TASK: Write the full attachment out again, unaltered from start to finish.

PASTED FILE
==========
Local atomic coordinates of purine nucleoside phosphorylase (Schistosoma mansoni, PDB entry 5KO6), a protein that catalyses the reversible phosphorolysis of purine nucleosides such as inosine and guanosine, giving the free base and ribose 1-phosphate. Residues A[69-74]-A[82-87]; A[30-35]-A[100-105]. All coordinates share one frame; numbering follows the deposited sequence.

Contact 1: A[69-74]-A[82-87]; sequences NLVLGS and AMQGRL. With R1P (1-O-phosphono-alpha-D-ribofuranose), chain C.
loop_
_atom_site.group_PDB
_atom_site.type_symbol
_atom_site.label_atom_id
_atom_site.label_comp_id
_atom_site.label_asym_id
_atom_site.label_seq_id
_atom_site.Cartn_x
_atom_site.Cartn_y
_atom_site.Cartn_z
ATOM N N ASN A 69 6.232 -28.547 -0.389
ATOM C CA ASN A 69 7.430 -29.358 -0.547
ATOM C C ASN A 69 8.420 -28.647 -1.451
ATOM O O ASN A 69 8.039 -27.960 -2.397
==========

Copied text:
Local atomic coordinates of purine nucleoside phosphorylase (Schistosoma mansoni, PDB entry 5KO6), a protein that catalyses the reversible phosphorolysis of purine nucleosides such as inosine and guanosine, giving the free base and ribose 1-phosphate. Residues A[69-74]-A[82-87]; A[30-35]-A[100-105]. All coordinates share one frame; numbering follows the deposited sequence.

Contact 1: A[69-74]-A[82-87]; sequences NLVLGS and AMQGRL. With R1P (1-O-phosphono-alpha-D-ribofuranose), chain C.
loop_
_atom_site.group_PDB
_atom_site.type_symbol
_atom_site.label_atom_id
_atom_site.label_comp_id
_atom_site.label_asym_id
_atom_site.label_seq_id
_atom_site.Cartn_x
_atom_site.Cartn_y
_atom_site.Cartn_z
ATOM N N ASN A 69 6.232 -28.547 -0.389
ATOM C CA ASN A 69 7.430 -29.358 -0.547
ATOM C C ASN A 69 8.420 -28.647 -1.451
ATOM O O ASN A 69 8.039 -27.960 -2.397